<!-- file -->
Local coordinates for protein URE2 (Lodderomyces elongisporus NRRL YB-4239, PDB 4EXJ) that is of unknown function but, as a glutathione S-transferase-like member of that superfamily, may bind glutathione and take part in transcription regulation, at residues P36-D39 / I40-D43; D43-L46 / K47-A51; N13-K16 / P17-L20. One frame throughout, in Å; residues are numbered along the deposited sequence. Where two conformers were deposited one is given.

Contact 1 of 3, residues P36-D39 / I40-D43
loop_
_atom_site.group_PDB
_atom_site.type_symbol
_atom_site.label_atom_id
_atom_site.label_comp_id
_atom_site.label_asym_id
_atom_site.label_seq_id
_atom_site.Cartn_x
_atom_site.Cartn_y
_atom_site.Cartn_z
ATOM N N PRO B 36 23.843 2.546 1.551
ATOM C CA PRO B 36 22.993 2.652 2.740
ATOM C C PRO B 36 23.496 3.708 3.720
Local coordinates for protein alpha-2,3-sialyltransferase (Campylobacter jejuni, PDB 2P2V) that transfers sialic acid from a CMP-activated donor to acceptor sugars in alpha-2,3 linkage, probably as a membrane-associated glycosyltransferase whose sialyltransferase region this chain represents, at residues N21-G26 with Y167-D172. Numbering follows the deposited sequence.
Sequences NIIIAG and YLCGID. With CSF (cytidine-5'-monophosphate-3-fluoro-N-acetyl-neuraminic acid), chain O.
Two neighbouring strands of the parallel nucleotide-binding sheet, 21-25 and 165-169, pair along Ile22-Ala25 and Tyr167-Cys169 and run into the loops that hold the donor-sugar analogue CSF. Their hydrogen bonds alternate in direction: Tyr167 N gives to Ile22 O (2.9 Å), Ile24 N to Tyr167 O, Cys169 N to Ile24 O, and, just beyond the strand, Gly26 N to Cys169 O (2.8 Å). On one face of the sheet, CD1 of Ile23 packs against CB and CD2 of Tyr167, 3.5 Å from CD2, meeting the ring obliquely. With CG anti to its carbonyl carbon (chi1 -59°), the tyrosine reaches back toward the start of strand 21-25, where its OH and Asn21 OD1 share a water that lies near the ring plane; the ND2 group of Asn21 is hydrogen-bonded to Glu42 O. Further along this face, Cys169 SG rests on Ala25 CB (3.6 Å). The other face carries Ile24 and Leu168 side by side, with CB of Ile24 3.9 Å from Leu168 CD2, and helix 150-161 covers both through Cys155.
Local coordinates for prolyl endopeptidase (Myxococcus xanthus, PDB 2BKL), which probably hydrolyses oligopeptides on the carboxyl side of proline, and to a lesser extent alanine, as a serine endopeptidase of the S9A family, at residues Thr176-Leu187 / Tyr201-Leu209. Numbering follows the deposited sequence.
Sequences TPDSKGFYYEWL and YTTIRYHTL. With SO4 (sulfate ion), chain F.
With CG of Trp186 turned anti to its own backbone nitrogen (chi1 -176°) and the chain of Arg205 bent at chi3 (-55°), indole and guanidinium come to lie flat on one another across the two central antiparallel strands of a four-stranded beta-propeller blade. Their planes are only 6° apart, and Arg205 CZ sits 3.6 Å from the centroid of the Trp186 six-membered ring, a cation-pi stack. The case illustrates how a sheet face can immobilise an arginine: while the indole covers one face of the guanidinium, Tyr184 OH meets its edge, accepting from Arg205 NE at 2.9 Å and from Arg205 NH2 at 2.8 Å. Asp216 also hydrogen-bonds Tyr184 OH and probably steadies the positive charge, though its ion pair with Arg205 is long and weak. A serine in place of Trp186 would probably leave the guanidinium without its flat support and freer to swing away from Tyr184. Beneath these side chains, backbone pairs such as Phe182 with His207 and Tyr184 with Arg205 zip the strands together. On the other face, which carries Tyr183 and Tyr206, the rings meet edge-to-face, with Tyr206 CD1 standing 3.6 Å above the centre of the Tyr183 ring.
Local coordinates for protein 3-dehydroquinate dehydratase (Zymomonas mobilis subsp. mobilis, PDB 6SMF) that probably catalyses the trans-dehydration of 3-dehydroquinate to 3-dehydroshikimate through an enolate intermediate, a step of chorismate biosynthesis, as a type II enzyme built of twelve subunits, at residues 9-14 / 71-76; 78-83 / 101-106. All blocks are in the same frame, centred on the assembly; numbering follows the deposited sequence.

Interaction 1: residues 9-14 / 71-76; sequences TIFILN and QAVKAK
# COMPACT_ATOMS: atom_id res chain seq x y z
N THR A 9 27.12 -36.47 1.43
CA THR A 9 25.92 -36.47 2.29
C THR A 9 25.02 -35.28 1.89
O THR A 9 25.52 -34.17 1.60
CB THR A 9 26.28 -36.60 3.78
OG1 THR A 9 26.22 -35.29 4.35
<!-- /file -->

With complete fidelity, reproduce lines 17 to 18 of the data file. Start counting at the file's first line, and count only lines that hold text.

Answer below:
Sequences NIIIAG and YLCGID. With CSF (cytidine-5'-monophosphate-3-fluoro-N-acetyl-neuraminic acid), chain O.
Two neighbouring strands of the parallel nucleotide-binding sheet, 21-25 and 165-169, pair along Ile22-Ala25 and Tyr167-Cys169 and run into the loops that hold the donor-sugar analogue CSF. Their hydrogen bonds alternate in direction: Tyr167 N gives to Ile22 O (2.9 Å), Ile24 N to Tyr167 O, Cys169 N to Ile24 O, and, just beyond the strand, Gly26 N to Cys169 O (2.8 Å). On one face of the sheet, CD1 of Ile23 packs against CB and CD2 of Tyr167, 3.5 Å from CD2, meeting the ring obliquely. With CG anti to its carbonyl carbon (chi1 -59°), the tyrosine reaches back toward the start of strand 21-25, where its OH and Asn21 OD1 share a water that lies near the ring plane; the ND2 group of Asn21 is hydrogen-bonded to Glu42 O. Further along this face, Cys169 SG rests on Ala25 CB (3.6 Å). The other face carries Ile24 and Leu168 side by side, with CB of Ile24 3.9 Å from Leu168 CD2, and helix 150-161 covers both through Cys155.